(i) Guardrail systems shall be installed along all open sides and ends of platforms. Guardrail systems shall be installed before the scaffold is released for use by employees other than erection/dismantling crews.
(ii) The top edge height of toprails or equivalent member on supported scaffolds manufactured or placed in service after January 1, 2000 shall be installed between 38 inches (0.97 m) and 45 inches (1.2 m) above the platform surface. The top edge height on supported scaffolds manufactured and placed in service before January 1, 2000, and on all suspended scaffolds where both a guardrail and a personal fall arrest system are required shall be between 36 inches (0.9 m) and 45 inches (1.2 m). When conditions warrant, the height of the top edge may exceed the 45-inch height, provided the guardrail system meets all other criteria of paragraph (g)(4).
(iii) When midrails, screens, mesh, intermediate vertical members, solid panels, or equivalent structural members are used, they shall be installed between the top edge of the guardrail system and the scaffold platform.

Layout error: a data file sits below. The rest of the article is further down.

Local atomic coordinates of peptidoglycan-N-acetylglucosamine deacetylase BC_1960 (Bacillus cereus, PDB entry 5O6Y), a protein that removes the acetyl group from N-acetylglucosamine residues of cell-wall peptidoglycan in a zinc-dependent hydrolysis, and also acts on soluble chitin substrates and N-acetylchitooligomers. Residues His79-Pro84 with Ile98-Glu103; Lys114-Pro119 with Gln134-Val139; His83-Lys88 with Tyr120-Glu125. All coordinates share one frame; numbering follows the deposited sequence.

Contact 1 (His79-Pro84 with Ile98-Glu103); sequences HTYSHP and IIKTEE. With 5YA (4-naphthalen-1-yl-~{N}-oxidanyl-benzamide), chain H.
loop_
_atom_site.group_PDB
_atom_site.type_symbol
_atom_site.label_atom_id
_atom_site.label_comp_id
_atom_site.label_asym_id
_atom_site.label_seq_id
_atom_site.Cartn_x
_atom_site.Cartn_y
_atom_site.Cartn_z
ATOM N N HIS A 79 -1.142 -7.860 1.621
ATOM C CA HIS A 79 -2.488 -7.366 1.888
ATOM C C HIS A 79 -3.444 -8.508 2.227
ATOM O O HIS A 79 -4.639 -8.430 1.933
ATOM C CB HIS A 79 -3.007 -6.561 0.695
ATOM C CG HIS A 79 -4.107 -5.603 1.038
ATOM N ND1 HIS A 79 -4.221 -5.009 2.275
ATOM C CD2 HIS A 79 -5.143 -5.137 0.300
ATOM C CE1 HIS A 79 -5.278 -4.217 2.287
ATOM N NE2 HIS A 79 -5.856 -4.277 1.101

(vi) When intermediate members (such as balusters or additional rails) are used, they shall not be more than 19 inches (48 cm) apart.
(vii) Each toprail or equivalent member of a guardrail system shall be capable of withstanding, without failure, a force applied in any downward or horizontal direction at any point along its top edge of at least 100 pounds (445 n) for guardrail systems installed on single-point adjustable suspension scaffolds or two-point adjustable suspension scaffolds, and at least 200 pounds (890 n) for guardrail systems installed on all other scaffolds.
(viii) When the loads specified in paragraph (g)(4)(vii) of this section are applied in a downward direction, the top edge shall not drop below the height above the platform surface that is prescribed in paragraph (g)(4)(ii) of this section.
(ix) Midrails, screens, mesh, intermediate vertical members, solid panels, and equivalent structural members of a guardrail system shall be capable of withstanding, without failure, a force applied in any downward or horizontal direction at any point along the midrail or other member of at least 75 pounds (333 n) for guardrail systems with a minimum 100 pound toprail capacity, and at least 150 pounds (666 n) for guardrail systems with a minimum 200 pound toprail capacity.
(x) Suspension scaffold hoists and non-walk-through stirrups may be used as end guardrails, if the space between the hoist or stirrup and the side guardrail or structure does not allow passage of an employee to the end of the scaffold.
(xiv) Manila or plastic (or other synthetic) rope being used for toprails or midrails shall be inspected by a competent person as frequently as necessary to ensure that it continues to meet the strength requirements of paragraph (g) of this section.